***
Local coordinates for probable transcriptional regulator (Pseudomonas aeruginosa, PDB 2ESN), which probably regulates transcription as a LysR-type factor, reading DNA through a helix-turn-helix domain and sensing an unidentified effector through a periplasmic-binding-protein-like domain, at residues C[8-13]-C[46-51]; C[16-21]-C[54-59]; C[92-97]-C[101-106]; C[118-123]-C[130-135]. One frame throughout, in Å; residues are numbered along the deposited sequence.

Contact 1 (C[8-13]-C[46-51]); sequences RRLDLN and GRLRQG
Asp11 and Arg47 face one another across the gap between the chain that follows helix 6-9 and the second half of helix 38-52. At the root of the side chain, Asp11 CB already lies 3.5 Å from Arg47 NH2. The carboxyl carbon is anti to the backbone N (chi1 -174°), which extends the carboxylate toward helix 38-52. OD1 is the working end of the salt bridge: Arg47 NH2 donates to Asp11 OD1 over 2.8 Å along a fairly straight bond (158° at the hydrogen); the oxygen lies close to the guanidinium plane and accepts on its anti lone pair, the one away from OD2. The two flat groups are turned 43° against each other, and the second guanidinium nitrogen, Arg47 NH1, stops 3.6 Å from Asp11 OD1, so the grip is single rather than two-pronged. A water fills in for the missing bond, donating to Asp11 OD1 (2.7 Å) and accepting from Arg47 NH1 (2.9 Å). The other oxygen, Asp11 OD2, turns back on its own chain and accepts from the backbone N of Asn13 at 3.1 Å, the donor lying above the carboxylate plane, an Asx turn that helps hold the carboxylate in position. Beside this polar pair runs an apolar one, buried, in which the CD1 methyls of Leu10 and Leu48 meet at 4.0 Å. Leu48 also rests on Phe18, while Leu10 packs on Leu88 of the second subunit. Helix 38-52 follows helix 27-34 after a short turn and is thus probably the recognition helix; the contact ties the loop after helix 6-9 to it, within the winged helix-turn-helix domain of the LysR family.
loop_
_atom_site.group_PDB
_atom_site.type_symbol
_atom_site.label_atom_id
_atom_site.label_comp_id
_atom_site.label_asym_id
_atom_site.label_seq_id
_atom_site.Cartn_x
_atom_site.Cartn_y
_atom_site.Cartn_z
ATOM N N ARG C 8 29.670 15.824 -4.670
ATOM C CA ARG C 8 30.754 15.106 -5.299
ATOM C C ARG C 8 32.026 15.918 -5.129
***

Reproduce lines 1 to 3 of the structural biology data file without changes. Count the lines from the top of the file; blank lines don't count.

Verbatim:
Local coordinates for probable transcriptional regulator (Pseudomonas aeruginosa, PDB 2ESN), which probably regulates transcription as a LysR-type factor, reading DNA through a helix-turn-helix domain and sensing an unidentified effector through a periplasmic-binding-protein-like domain, at residues C[8-13]-C[46-51]; C[16-21]-C[54-59]; C[92-97]-C[101-106]; C[118-123]-C[130-135]. One frame throughout, in Å; residues are numbered along the deposited sequence.

Contact 1 (C[8-13]-C[46-51]); sequences RRLDLN and GRLRQG
Asp11 and Arg47 face one another across the gap between the chain that follows helix 6-9 and the second half of helix 38-52. At the root of the side chain, Asp11 CB already lies 3.5 Å from Arg47 NH2. The carboxyl carbon is anti to the backbone N (chi1 -174°), which extends the carboxylate toward helix 38-52. OD1 is the working end of the salt bridge: Arg47 NH2 donates to Asp11 OD1 over 2.8 Å along a fairly straight bond (158° at the hydrogen); the oxygen lies close to the guanidinium plane and accepts on its anti lone pair, the one away from OD2. The two flat groups are turned 43° against each other, and the second guanidinium nitrogen, Arg47 NH1, stops 3.6 Å from Asp11 OD1, so the grip is single rather than two-pronged. A water fills in for the missing bond, donating to Asp11 OD1 (2.7 Å) and accepting from Arg47 NH1 (2.9 Å). The other oxygen, Asp11 OD2, turns back on its own chain and accepts from the backbone N of Asn13 at 3.1 Å, the donor lying above the carboxylate plane, an Asx turn that helps hold the carboxylate in position. Beside this polar pair runs an apolar one, buried, in which the CD1 methyls of Leu10 and Leu48 meet at 4.0 Å. Leu48 also rests on Phe18, while Leu10 packs on Leu88 of the second subunit. Helix 38-52 follows helix 27-34 after a short turn and is thus probably the recognition helix; the contact ties the loop after helix 6-9 to it, within the winged helix-turn-helix domain of the LysR family.